What Is the Men's Underwear Index?

Men’s Underwear Index is an unconventional economic indicator, long favored by former Fed Chairman Alan Greenspan, which purports to measure how well the economy is doing based on the sales of men’s underwear. This measure suggests that declines in the sales of men’s underwear indicate a poor overall state of the economy, while upswings in underwear sales predict an improving economy.

Understanding the Men's Underwear Index

Men’s Underwear Index is an economic indicator popularized by former Fed Chairman Alan Greenspan, which suggests that the performance of an economy can be measured by looking at the sales of men’s underwear.

According to this theory, which Greenspan began promoting in the 1970s, an economy performing poorly will show decreasing sales in men’s underwear, while an improving economy will show an increase in underwear sales. The foundational assumption behind this theory is that men tend to view underwear as a necessity instead of a luxury item, meaning that product sales will remain steady, except during severe economic downturns.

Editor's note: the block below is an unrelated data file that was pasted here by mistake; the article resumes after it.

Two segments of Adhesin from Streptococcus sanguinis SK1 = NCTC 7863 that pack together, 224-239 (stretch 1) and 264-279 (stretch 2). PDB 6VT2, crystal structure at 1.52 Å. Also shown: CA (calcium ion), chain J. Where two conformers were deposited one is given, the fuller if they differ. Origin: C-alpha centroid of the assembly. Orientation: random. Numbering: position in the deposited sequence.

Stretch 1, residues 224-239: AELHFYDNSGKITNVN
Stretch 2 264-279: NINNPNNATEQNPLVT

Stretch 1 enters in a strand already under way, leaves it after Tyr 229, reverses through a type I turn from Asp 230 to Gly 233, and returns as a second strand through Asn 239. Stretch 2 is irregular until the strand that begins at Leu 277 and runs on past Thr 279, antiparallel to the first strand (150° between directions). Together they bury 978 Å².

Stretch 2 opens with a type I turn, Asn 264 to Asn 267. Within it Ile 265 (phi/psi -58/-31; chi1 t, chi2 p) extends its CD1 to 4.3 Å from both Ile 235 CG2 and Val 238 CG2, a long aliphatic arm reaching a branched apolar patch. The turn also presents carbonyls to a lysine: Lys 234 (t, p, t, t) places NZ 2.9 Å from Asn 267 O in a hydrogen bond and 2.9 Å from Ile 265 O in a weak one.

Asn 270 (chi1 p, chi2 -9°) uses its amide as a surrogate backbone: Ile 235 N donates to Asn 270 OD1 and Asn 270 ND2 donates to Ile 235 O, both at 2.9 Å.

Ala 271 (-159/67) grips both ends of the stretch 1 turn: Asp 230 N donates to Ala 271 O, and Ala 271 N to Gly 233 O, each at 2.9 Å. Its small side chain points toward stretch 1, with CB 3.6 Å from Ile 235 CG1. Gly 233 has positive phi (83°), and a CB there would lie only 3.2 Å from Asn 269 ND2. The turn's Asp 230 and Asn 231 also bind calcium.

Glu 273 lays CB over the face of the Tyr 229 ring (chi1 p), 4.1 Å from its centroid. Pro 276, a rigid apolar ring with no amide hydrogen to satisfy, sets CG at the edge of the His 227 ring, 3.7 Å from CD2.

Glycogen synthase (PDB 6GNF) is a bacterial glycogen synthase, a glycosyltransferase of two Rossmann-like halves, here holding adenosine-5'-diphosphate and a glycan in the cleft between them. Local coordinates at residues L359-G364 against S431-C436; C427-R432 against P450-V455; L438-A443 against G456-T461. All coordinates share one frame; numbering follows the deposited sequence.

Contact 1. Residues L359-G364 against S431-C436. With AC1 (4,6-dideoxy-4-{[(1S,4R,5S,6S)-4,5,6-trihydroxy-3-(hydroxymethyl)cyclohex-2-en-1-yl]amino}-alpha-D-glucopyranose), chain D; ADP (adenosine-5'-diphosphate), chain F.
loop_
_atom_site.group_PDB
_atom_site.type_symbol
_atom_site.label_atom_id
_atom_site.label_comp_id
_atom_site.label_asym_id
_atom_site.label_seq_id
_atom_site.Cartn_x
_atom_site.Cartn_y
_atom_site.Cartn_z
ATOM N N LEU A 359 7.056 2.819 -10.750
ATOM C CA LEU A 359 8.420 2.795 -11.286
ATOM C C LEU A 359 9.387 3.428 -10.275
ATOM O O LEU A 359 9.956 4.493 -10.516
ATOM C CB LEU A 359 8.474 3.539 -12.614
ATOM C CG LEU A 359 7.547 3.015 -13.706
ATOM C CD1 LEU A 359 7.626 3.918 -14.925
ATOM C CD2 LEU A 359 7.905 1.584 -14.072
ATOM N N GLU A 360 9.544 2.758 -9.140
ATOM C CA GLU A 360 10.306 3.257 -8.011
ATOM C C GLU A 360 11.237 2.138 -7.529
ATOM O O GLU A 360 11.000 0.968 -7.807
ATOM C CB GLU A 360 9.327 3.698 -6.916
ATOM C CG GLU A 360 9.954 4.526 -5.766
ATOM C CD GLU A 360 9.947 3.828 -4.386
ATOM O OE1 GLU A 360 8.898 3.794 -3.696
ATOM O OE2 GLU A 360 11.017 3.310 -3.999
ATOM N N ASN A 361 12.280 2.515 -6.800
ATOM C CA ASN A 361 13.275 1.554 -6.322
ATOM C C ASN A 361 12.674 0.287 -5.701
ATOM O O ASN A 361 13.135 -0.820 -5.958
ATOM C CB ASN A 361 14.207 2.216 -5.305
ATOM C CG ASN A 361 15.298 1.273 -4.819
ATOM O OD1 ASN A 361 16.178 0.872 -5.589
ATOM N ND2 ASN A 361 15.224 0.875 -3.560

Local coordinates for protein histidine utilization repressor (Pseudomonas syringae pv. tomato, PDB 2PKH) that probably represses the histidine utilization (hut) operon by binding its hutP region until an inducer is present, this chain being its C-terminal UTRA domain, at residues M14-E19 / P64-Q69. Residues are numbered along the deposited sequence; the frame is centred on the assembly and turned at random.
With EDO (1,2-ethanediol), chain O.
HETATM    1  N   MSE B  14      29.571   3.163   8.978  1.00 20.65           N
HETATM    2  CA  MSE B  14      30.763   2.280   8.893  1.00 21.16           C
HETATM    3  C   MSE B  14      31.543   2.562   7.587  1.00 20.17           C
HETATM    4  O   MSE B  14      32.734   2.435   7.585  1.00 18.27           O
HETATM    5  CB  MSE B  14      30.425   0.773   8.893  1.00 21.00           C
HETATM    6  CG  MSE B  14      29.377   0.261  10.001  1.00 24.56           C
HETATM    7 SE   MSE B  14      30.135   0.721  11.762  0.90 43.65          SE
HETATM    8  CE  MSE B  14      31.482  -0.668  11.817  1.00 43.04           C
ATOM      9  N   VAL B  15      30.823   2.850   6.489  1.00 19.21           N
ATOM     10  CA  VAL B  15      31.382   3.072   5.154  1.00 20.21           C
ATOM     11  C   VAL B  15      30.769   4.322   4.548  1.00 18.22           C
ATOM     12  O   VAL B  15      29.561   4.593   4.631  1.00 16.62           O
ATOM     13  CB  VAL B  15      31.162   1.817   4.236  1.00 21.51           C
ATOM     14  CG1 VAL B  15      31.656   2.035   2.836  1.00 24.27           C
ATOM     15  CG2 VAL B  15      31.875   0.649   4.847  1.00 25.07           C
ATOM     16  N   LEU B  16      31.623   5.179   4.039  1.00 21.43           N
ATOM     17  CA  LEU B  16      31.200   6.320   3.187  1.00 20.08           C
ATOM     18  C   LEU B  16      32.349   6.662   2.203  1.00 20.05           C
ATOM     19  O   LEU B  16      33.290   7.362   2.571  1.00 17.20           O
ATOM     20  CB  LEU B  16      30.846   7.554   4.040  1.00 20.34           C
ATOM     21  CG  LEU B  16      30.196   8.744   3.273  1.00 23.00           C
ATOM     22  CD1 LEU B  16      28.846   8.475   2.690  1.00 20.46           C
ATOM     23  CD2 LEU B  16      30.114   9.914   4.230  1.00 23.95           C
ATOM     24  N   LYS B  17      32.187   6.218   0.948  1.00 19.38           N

Critics of this theory suggest that it may be inaccurate for several reasons, including the frequency with which women purchase underwear for men, and an assumed tendency for men not to purchase underwear until it is threadbare regardless of the performance of the economy.

Other Unconventional Economic Indicators

The Men’s Underwear Index is just one of a host of unconventional economic indicators that have been proposed since the advent of market tracking.

Some other Unconventional Economic Indicators that have been promoted include:

  1. Hemlines: First suggested in 1925 by George Taylor of the Wharton School of Business, the Hemline Index proposes that skirt hemlines are higher when the economy is performing better. For instance, short skirts were in vogue in the 1990s when the tech bubble was increasing.
  2. Haircuts: Paul Mitchell founder John Paul Dejoria suggests that during good economic times, customers will visit salons for haircuts every six weeks, while in bad times, haircut frequencies drop to every eight weeks.
  3. Dry-cleaning: Another favorite Greenspan theory, this indicator suggests that dry cleaning drops during bad economic times, as people only take clothes to the cleaners when they absolutely need to when budgets are tight.
  4. Fast food: Many analysts believe that during financial downturns, consumers are far more likely to purchase cheaper fast food options, while when the economy heads into an upswing, patrons are more likely to focus more on buying healthier food and eating in nicer restaurants.